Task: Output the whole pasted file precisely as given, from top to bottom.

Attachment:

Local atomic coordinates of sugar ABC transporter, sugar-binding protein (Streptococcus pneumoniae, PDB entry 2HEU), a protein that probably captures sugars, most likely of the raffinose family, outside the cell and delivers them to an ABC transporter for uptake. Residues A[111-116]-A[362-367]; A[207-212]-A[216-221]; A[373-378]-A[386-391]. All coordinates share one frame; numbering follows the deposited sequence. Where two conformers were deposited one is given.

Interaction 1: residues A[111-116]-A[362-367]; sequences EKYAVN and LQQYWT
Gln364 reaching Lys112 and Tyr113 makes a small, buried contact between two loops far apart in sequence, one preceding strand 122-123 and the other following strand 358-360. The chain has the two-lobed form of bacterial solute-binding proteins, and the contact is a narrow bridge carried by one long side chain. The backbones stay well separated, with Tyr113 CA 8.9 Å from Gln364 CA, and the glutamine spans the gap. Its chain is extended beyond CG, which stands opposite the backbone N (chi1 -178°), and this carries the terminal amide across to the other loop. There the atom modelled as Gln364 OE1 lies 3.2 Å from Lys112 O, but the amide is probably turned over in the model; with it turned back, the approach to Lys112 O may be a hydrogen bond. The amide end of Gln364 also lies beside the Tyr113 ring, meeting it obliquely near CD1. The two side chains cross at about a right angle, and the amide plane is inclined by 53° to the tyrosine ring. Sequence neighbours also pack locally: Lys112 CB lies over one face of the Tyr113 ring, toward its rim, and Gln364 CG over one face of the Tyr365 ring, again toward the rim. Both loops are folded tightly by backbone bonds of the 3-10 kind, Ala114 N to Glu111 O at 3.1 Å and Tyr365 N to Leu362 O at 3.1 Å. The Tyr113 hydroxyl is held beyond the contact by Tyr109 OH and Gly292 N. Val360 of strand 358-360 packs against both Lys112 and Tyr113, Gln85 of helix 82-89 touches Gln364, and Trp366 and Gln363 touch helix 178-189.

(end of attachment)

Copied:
Local atomic coordinates of sugar ABC transporter, sugar-binding protein (Streptococcus pneumoniae, PDB entry 2HEU), a protein that probably captures sugars, most likely of the raffinose family, outside the cell and delivers them to an ABC transporter for uptake. Residues A[111-116]-A[362-367]; A[207-212]-A[216-221]; A[373-378]-A[386-391]. All coordinates share one frame; numbering follows the deposited sequence. Where two conformers were deposited one is given.

Interaction 1: residues A[111-116]-A[362-367]; sequences EKYAVN and LQQYWT
Gln364 reaching Lys112 and Tyr113 makes a small, buried contact between two loops far apart in sequence, one preceding strand 122-123 and the other following strand 358-360. The chain has the two-lobed form of bacterial solute-binding proteins, and the contact is a narrow bridge carried by one long side chain. The backbones stay well separated, with Tyr113 CA 8.9 Å from Gln364 CA, and the glutamine spans the gap. Its chain is extended beyond CG, which stands opposite the backbone N (chi1 -178°), and this carries the terminal amide across to the other loop. There the atom modelled as Gln364 OE1 lies 3.2 Å from Lys112 O, but the amide is probably turned over in the model; with it turned back, the approach to Lys112 O may be a hydrogen bond. The amide end of Gln364 also lies beside the Tyr113 ring, meeting it obliquely near CD1. The two side chains cross at about a right angle, and the amide plane is inclined by 53° to the tyrosine ring. Sequence neighbours also pack locally: Lys112 CB lies over one face of the Tyr113 ring, toward its rim, and Gln364 CG over one face of the Tyr365 ring, again toward the rim. Both loops are folded tightly by backbone bonds of the 3-10 kind, Ala114 N to Glu111 O at 3.1 Å and Tyr365 N to Leu362 O at 3.1 Å. The Tyr113 hydroxyl is held beyond the contact by Tyr109 OH and Gly292 N. Val360 of strand 358-360 packs against both Lys112 and Tyr113, Gln85 of helix 82-89 touches Gln364, and Trp366 and Gln363 touch helix 178-189.